[Did this short interview with Roddy Doyle before I moderated his session at the Jaipur Literature Festival; a version of this appeared in M magazine. Roddy said many other interesting things during the actual session, but I don’t yet have a transcript]
Intro: For over two decades now, the Irish writer Roddy Doyle has nimbly straddled the line dividing “popular writing” and “literary writing”. Doyle’s work has been immensely popular, both in his country and abroad: most of his books, including The Commitments (which was made into a very successful film by Alan Parker) and The Woman Who Walked Into Doors, have been bestsellers; his 1993 novel Paddy Clarke Ha Ha Ha is among the most widely read Booker Prize winners ever. His fiction, driven by conversation, working-class slang and short, staccato sentences, is accessible to a large readership. But Doyle, now 51, is also a very respected writer, particularly acclaimed for his ability to bring very different types of characters to life: the voice of the 10-year-old protagonist in Paddy Clarke Ha Ha Ha is pitch perfect, as is the book’s non-linear structure, which mirrors the restlessness of a young boy’s mind; Paula Spencer in The Woman Who Walked Into Doors is one of the most convincing female narrators ever to be created by a male author.
A testament to Doyle’s versatility is that he participated in three sessions at the Jaipur Literature festival this year: the first dealt mainly with his novels, the second was about writing for children and young adults, and the third was about screenwriting (in the company of the director Stephen Frears, who made the movie versions of Doyle’s novels The Van and The Snapper).
Have you been to India before? What are your expectations of the literature festival?
No, I haven’t been here before. What to expect? The company of people who love books, and food that will bring a shine to my bald head!
But I’ve been following developments in Indian writing in English – I’m a great admirer of the work of Rohinton Mistry, and I wish Arundhati Roy would write another novel. I recently read Aravind Adiga’s The White Tiger, which shocked and entertained me – two things I love in a book. I suppose one of the things I look forward to in Jaipur is being told what other Indian fiction I must read!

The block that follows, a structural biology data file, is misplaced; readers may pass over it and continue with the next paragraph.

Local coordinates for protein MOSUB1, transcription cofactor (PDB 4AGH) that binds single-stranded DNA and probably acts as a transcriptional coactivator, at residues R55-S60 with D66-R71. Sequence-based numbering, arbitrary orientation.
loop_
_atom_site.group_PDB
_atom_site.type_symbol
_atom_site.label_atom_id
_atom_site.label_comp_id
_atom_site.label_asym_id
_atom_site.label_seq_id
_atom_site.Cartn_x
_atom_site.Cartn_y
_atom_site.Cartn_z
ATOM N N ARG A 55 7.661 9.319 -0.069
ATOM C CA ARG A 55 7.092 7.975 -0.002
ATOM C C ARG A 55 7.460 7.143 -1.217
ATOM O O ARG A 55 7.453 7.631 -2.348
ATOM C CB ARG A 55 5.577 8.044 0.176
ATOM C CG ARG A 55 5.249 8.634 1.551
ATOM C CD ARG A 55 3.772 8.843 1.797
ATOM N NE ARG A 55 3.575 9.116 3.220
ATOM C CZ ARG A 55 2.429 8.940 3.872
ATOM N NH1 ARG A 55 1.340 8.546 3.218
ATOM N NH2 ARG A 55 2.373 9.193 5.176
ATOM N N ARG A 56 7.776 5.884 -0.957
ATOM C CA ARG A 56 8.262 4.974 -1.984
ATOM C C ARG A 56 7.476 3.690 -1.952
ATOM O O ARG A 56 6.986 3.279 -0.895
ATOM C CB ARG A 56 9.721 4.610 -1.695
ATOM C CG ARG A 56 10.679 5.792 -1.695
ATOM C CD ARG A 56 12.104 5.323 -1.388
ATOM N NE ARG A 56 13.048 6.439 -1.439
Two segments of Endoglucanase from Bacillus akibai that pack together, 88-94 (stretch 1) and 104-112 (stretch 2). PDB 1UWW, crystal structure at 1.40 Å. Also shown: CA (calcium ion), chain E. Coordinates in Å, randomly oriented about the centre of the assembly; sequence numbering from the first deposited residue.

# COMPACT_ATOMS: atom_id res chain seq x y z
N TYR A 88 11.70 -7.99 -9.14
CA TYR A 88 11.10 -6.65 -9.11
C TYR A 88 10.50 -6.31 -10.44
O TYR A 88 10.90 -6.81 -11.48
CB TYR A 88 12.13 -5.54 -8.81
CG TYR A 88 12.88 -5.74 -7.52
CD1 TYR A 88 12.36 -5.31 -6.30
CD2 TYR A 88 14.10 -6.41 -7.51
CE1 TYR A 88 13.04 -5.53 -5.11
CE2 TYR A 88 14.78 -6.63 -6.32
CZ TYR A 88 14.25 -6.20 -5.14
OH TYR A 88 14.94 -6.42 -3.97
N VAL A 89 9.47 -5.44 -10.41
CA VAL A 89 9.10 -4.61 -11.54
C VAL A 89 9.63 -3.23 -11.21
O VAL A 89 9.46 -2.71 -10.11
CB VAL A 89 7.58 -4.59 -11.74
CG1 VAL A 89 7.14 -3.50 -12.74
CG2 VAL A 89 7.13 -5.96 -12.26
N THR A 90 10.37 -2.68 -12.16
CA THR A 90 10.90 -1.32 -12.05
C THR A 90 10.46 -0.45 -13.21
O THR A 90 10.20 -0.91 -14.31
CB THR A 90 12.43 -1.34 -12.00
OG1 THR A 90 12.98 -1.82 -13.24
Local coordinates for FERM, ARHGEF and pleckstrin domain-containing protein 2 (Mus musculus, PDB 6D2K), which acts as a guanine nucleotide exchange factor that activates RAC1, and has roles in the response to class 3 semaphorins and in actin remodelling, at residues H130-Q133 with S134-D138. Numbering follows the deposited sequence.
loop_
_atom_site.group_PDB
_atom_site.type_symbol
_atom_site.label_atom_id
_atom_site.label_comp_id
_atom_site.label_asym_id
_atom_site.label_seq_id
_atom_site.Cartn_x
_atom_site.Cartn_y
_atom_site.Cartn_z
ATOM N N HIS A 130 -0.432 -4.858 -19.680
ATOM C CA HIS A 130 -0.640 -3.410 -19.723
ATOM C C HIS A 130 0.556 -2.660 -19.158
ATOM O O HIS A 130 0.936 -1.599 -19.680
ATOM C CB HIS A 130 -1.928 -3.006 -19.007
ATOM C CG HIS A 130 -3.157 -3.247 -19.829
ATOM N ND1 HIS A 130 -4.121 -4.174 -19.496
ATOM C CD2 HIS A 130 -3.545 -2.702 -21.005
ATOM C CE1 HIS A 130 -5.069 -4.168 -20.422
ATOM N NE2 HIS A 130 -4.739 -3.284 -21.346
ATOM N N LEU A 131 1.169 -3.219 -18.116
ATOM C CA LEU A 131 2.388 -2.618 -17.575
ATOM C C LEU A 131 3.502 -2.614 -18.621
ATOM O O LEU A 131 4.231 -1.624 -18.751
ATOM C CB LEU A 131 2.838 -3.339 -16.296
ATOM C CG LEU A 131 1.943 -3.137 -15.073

You have a talent for getting under the skin of very diverse characters. When you first began writing, did you consciously set out to stretch yourself as much as possible, to do something notably different with each new book?
It wasn’t a conscious decision at the start. I just wrote a book (The Commitments), finished it, and started a new one. As I finished one book, I’d be thinking about the next, and, I suppose, by the end of the third I was consciously deciding to stretch myself. I wrote Paddy Clarke Ha Ha Ha in the first person because I’d never done that before and thought it would be interesting to try it. I found that I enjoyed the first-person voice, so I did it again with the next book, The Woman Who Walked Into Doors – but with a very different type of narrator. I try not to repeat myself.
The characters, or narrator, often drag the style of a novel behind them. Young characters will bring their language, rhythm and preoccupations; a mature woman will bring hers. I decided to write the second Paula Spencer book in the third person because I didn’t want to write a “sequel” to the first, or to try and repeat it. The first book was about an entire life, to the time of the book’s conclusion, but the second book was a single year in Paula’s life. Different book, different approach. Again, I wanted to avoid repetition.
What sort of research is required to “get” the cadences of the speech of people like Paula Spencer and Paddy Clarke?